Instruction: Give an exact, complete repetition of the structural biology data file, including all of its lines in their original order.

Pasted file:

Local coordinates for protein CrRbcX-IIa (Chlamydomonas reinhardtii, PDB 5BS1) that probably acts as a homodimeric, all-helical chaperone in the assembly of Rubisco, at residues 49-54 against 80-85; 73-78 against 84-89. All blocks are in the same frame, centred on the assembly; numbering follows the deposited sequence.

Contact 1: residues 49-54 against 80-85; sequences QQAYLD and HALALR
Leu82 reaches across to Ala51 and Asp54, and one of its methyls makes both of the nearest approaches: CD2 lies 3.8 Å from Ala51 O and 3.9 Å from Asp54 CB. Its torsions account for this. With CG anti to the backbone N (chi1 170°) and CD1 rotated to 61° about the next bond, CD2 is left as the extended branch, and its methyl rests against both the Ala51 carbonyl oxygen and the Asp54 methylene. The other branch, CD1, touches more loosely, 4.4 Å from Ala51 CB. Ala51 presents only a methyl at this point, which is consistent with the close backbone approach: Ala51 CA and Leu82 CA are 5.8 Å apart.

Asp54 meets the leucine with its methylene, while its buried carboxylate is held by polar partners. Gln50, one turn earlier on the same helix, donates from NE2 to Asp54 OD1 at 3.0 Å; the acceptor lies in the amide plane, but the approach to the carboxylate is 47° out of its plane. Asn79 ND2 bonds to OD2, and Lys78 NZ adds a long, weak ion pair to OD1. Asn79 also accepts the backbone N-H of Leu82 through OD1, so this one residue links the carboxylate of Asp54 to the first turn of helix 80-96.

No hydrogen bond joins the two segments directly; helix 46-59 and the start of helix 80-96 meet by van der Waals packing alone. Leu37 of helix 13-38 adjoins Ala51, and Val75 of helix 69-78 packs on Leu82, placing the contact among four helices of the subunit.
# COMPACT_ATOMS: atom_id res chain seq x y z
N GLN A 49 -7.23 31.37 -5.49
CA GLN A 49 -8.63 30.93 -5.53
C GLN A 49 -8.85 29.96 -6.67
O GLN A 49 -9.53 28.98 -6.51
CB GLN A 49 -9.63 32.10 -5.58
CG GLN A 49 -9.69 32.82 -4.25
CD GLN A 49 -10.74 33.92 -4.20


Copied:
Local coordinates for protein CrRbcX-IIa (Chlamydomonas reinhardtii, PDB 5BS1) that probably acts as a homodimeric, all-helical chaperone in the assembly of Rubisco, at residues 49-54 against 80-85; 73-78 against 84-89. All blocks are in the same frame, centred on the assembly; numbering follows the deposited sequence.

Contact 1: residues 49-54 against 80-85; sequences QQAYLD and HALALR
Leu82 reaches across to Ala51 and Asp54, and one of its methyls makes both of the nearest approaches: CD2 lies 3.8 Å from Ala51 O and 3.9 Å from Asp54 CB. Its torsions account for this. With CG anti to the backbone N (chi1 170°) and CD1 rotated to 61° about the next bond, CD2 is left as the extended branch, and its methyl rests against both the Ala51 carbonyl oxygen and the Asp54 methylene. The other branch, CD1, touches more loosely, 4.4 Å from Ala51 CB. Ala51 presents only a methyl at this point, which is consistent with the close backbone approach: Ala51 CA and Leu82 CA are 5.8 Å apart.

Asp54 meets the leucine with its methylene, while its buried carboxylate is held by polar partners. Gln50, one turn earlier on the same helix, donates from NE2 to Asp54 OD1 at 3.0 Å; the acceptor lies in the amide plane, but the approach to the carboxylate is 47° out of its plane. Asn79 ND2 bonds to OD2, and Lys78 NZ adds a long, weak ion pair to OD1. Asn79 also accepts the backbone N-H of Leu82 through OD1, so this one residue links the carboxylate of Asp54 to the first turn of helix 80-96.

No hydrogen bond joins the two segments directly; helix 46-59 and the start of helix 80-96 meet by van der Waals packing alone. Leu37 of helix 13-38 adjoins Ala51, and Val75 of helix 69-78 packs on Leu82, placing the contact among four helices of the subunit.
# COMPACT_ATOMS: atom_id res chain seq x y z
N GLN A 49 -7.23 31.37 -5.49
CA GLN A 49 -8.63 30.93 -5.53
C GLN A 49 -8.85 29.96 -6.67
O GLN A 49 -9.53 28.98 -6.51
CB GLN A 49 -9.63 32.10 -5.58
CG GLN A 49 -9.69 32.82 -4.25
CD GLN A 49 -10.74 33.92 -4.20